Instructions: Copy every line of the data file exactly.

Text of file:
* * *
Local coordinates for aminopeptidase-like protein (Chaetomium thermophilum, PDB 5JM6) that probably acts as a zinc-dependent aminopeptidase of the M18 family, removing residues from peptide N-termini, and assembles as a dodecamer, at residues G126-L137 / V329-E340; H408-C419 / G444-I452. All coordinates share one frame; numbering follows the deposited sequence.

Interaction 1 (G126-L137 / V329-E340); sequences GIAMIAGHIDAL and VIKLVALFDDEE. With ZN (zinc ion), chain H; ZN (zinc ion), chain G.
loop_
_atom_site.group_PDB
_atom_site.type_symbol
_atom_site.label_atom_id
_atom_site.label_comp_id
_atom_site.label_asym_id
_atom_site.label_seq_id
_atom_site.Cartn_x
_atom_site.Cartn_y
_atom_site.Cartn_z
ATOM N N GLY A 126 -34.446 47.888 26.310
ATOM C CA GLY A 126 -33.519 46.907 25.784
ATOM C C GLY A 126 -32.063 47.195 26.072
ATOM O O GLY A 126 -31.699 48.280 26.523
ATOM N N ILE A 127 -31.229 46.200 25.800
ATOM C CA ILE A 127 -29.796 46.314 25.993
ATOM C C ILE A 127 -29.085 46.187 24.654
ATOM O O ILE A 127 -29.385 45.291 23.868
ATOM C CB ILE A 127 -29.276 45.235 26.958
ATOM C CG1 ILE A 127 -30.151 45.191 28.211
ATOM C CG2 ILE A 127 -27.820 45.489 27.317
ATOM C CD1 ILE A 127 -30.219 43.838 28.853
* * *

Local coordinates for aminopeptidase-like protein (Chaetomium thermophilum, PDB 5JM6) that probably acts as a zinc-dependent aminopeptidase of the M18 family, removing residues from peptide N-termini, and assembles as a dodecamer, at residues G126-L137 / V329-E340; H408-C419 / G444-I452. All coordinates share one frame; numbering follows the deposited sequence.

Interaction 1 (G126-L137 / V329-E340); sequences GIAMIAGHIDAL and VIKLVALFDDEE. With ZN (zinc ion), chain H; ZN (zinc ion), chain G.
loop_
_atom_site.group_PDB
_atom_site.type_symbol
_atom_site.label_atom_id
_atom_site.label_comp_id
_atom_site.label_asym_id
_atom_site.label_seq_id
_atom_site.Cartn_x
_atom_site.Cartn_y
_atom_site.Cartn_z
ATOM N N GLY A 126 -34.446 47.888 26.310
ATOM C CA GLY A 126 -33.519 46.907 25.784
ATOM C C GLY A 126 -32.063 47.195 26.072
ATOM O O GLY A 126 -31.699 48.280 26.523
ATOM N N ILE A 127 -31.229 46.200 25.800
ATOM C CA ILE A 127 -29.796 46.314 25.993
ATOM C C ILE A 127 -29.085 46.187 24.654
ATOM O O ILE A 127 -29.385 45.291 23.868
ATOM C CB ILE A 127 -29.276 45.235 26.958
ATOM C CG1 ILE A 127 -30.151 45.191 28.211
ATOM C CG2 ILE A 127 -27.820 45.489 27.317
ATOM C CD1 ILE A 127 -30.219 43.838 28.853